A lengthy report published by the Kaiser Family Foundation predicts widespread market disruption if ACA premium subsidies are lost under King vs. Burwell. Adverse selection, insurers exiting markets, and higher rates are just some of the possibilities.
Healthy consumers will cancel their coverage. Insurers, left to cover a sicker group of customers, would be forced to raise premiums, in a classic adverse selection “death spiral.” Some insurers, fearing they would not be allowed to raise prices to cover costs, would simply exit states if foresee mounting losses.
These are just some of the dire predictions that authors Larry Levitt and Garry Claxton predict in their essay, “Insurance Markets in a Post-King World,” published late yesterday by the Kaiser Family Foundation. Levitt and Claxton are the latest to weigh on what they say will be chaos for consumers, insurers, and state officials if the US Supreme Court accepts the arguments of plaintiffs in King vs. Burwell, which is set for oral arguments on March 4, 2015.
The case hinges on what Congress intended when it drafted the 2010 Patient Protection and Affordable Care Act. Plaintiffs have seized on a drafting error to assert that only those consumers living in the 14 states with their own exchanges can benefit from the premium subsidies called for in the law. As it turned out 34 states rely completely on the federal exchange, HealthCare.gov, and 3 states run exchanges but use HealthCare.gov to calculate the premium subsidy. The IRS has ruled that Congress intended for consumes to receive assistance, no matter where they live.
The stakes are high, as Levitt and Claxton point out. Their perspective spells out how the markets would likely respond in the wake of a ruling that takes subsidies away. Statistics from the US Department of Health and Human Services (HHS) state that 87% of consumers in at-risk states get subsidies, with the average one being $268.
Chaos in the Market
As the authors write, an adverse ruling that allows no grace period would see healthy policyholders begin to cancel coverage within a month of an adverse ruling, which would likely come in June. Insurers, meanwhile, would have already been asked by regulators to submit their proposed 2016 rates without knowing the outcome of King, although many states would make some allowance for this.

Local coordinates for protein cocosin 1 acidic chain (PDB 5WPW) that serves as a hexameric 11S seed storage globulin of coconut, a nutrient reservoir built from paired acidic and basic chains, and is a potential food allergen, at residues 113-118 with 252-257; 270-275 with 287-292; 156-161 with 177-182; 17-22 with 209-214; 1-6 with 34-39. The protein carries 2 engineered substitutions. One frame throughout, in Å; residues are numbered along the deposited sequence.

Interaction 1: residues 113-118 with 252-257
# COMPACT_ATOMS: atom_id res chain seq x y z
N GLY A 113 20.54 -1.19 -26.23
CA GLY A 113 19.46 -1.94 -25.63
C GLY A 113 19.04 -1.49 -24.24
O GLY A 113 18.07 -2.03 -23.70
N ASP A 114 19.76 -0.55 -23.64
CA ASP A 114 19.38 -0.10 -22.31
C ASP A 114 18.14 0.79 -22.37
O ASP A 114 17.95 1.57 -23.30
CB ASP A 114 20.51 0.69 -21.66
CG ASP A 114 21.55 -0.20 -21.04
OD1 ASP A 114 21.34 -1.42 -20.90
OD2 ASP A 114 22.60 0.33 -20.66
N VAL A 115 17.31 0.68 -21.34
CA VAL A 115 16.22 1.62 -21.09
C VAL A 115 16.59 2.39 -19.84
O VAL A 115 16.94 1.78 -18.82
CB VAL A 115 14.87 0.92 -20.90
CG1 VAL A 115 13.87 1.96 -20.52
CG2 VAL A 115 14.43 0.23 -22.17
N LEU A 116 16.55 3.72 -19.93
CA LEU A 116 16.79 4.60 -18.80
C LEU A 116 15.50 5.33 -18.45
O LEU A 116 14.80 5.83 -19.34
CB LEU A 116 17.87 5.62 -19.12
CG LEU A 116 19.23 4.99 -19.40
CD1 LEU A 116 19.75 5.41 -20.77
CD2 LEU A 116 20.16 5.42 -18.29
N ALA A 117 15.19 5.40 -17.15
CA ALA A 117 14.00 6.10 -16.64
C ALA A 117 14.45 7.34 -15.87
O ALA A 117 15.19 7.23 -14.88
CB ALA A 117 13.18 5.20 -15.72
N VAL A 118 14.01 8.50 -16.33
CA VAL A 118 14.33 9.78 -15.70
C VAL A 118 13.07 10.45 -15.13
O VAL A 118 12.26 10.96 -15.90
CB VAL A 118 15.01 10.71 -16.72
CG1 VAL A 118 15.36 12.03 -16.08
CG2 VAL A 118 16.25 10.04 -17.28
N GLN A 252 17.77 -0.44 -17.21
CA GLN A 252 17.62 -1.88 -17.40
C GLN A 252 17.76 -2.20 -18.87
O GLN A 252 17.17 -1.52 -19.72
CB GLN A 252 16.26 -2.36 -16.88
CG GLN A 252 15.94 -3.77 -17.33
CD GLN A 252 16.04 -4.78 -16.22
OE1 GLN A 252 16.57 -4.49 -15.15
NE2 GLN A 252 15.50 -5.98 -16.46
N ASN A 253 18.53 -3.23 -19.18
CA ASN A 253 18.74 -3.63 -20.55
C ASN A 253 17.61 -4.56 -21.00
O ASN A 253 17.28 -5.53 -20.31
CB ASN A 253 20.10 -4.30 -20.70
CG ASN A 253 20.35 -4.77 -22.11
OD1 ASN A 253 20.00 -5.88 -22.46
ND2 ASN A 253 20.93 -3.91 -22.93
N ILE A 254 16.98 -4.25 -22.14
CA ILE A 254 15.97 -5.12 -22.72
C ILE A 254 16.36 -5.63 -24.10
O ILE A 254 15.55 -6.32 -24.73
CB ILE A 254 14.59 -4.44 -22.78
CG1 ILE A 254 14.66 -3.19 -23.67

The real problem, the authors note, is that as healthy consumers exit the market, insurers will be left with a sicker population and no ability to raise rates before January 1, 2016. “This would trigger a classic adverse selection ‘death spiral,’ where insurers would seek very large premium increases, which in turn would cause the healthier of the remaining enrollees to drop coverage,” they write.
Levitt and Claxton predict that some insurers will simply leave markets where they see losses mounting, even though they would be unable to re-enter for 5 years. Depending on their size and their individual plans for a given market, each insurer will have to weigh whether to stay put or ride out the wave of uncertainty, as some regulators will be more willing to allow rates to go up to cover losses than others.
But without subsidies, keeping rates “affordable,” per the requirements of the ACA, will prove difficult.
Will a Grace Period Matter?
There has been speculation that the justices, knowing the chaos that would ensue if subsidies evaporated overnight, might allow a grace period of 6 to 12 months. This would give Congress time to correct the drafting error or let states without exchanges to create them. Levitt and Claxton reflect on this possibility:
· Governors and legislators who declined to set up exchanges initially might not be inclined to do so; however, they see possibilities in the states that use HealthCare.gov but did expand Medicaid (such as New Jersey, Ohio, and Arizona.)
· Levitt and Claxton see little hope that Congress would fix the ACA language. “It is difficult to imagine that negotiations over those changes both within Congress and with the President could happen quickly enough to prevent insurance market disruption,” they write.
· Setting up exchanges may take longer that the court will estimate, although the process could be eased, they write, if states could make use of federal technology. Also, finances could be a challenge, since states that set up exchanges “were able to access federal start-up grants that are no longer available.”
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